Trying to answer the most exciting questions about the life, work and miracles of Jesus is what the Colombian sociologist Carlos Uribe Celis looks for with the book "Jesus the alternative history", a work in which he invested almost 20 years.
"Few historical people have generated at the same time so many controversies and have aroused as much interest as Jesus," Uribe said in an interview with Efe, explaining the reasons why he dedicated a good part of his life to delving into an intricate world in which the divine and the human are mixed.
"The basic idea is to try to answer questions that modern man, in a rationalist era, is about the phenomenon of Jesus," says Uribe, a sociologist at the National University of Colombia with a master's degree in Economic Development Studies from the University of Cambridge (United Kingdom).
The writer explains that in the book, published by Penguin Random House under the seal Debate, the theme of Jesus is addressed from the historical and not from the point of view of religion or faith, and in that line "everything that The statement is explained and documented and can be verified. "
He points out for example that the existence of Jesus does not admit historical discussion and that it can even be traced in books and documents, so much so that it has more references than Alexander the Great himself, who in his opinion, by his conquests should have more.
Among the most controversial issues addressed and explained by Uribe is a version contrary to that which presents Jesus as the son of a carpenter, and even suggests a redeemer with an academic preparation well above that of his time.
"Jesus is a person with an extraordinary academic preparation, no one has spoken of this man or where he gets so much wisdom," says the sociologist, while insinuating in his work that "the family of Jesus is merely adopted."
The author, whose favorite themes are the cultural and political history of Colombia and the relationship between history and sociology, explains that Jesus "received a very precise instruction, in all fields, especially in the scriptures", which governed religious life of the time.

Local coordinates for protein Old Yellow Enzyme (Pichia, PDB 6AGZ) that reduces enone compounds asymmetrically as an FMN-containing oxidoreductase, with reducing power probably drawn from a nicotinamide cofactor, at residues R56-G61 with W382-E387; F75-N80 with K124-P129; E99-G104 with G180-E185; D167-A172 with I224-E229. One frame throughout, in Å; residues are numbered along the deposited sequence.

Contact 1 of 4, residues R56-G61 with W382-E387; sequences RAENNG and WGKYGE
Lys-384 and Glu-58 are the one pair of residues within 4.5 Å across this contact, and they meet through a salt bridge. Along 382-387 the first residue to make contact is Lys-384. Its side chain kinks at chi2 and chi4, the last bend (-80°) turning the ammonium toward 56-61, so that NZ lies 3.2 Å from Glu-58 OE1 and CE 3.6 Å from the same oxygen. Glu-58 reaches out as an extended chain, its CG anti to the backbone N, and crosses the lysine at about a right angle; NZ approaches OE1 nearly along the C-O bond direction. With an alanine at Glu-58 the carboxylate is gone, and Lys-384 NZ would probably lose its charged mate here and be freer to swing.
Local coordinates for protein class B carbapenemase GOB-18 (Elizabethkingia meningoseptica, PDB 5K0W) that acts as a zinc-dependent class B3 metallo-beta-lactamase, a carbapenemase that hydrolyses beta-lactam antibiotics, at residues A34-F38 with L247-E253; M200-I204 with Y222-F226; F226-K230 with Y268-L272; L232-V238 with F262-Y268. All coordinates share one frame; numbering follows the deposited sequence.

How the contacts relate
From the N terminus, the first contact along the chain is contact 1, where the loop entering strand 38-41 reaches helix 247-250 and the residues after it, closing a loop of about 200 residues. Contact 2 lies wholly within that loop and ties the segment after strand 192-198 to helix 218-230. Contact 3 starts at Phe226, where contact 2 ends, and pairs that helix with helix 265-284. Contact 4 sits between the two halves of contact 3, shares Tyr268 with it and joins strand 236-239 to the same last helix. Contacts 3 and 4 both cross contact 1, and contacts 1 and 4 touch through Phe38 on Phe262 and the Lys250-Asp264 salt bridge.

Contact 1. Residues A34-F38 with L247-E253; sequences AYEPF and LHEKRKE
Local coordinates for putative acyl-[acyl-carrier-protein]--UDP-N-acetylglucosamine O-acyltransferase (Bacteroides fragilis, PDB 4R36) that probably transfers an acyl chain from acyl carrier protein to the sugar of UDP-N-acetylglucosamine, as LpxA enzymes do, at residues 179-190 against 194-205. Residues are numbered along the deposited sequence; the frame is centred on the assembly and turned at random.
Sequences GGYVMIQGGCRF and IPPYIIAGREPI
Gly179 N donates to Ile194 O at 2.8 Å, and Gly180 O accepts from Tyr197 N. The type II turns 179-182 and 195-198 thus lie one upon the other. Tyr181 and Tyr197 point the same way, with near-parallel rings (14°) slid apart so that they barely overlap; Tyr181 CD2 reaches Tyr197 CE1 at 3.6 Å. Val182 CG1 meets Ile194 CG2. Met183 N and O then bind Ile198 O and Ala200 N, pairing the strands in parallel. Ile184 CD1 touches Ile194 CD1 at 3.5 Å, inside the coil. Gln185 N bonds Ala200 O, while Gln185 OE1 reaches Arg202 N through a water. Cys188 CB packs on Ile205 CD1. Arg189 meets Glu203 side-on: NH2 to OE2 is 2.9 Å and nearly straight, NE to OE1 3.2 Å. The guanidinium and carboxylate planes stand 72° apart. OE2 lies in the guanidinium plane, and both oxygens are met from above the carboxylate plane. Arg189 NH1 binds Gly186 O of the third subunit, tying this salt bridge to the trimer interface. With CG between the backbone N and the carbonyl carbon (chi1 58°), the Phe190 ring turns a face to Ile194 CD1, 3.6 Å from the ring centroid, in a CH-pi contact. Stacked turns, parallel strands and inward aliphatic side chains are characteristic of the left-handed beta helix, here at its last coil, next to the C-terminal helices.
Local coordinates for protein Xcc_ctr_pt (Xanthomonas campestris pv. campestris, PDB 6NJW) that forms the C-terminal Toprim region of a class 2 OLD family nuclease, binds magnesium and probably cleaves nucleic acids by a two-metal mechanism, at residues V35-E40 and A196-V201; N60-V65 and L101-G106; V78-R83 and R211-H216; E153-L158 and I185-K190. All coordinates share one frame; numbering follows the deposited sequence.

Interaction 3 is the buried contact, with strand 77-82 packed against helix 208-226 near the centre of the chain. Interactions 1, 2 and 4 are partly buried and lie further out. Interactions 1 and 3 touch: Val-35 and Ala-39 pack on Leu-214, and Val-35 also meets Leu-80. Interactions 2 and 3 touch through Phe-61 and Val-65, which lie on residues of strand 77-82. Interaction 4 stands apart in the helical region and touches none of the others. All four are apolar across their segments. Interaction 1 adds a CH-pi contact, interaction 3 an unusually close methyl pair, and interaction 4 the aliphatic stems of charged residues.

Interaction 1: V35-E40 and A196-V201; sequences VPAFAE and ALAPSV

Add that from the historical "Jesus is a character 'sui generis' and original that did not identify with any of his time and that even his own family, in a certain moment he believes it crazy" because he was related to people generally rejected by society, like the prostitutes.
In that direction, he emphasizes that Jesus is a historical figure who has an "ethic of compassion for the marginalized, for the poor, for the powerless," and adds: "The Buddha does not speak of that, of love for the poor and Muhammad, less".
From his perspective, another feature that characterized the life of who is called by the Catholic world as the Son of God, was defending and giving importance to women, since at that time it had no weight and was relegated to basic functions in the family.
He adds that beyond everything written and what will be written about Jesus, his book "is an effort to make things concrete, realistic, credible and verifiable" and that he does not intend to "unseat the faith (…) that does not have discussion because it is incontrovertible. "
Uribe insists that his book follows a line of research that began in the eighteenth century and culminated in the twentieth century called "the search for Jesus."
And he complements that he reels and exposes different, but "argued" visions about other contemporary figures of Jesus such as Pontius Pilate, and the role that sects such as the Pharisees, Sadducees, Essenes and Zealots once played.
"I am a sociologist and I try to approach the phenomenon of Jesus as someone trained in sociology," explains the author, who has also taught at universities in Colombia, the United States and Spain.
Ovidio Castro Medina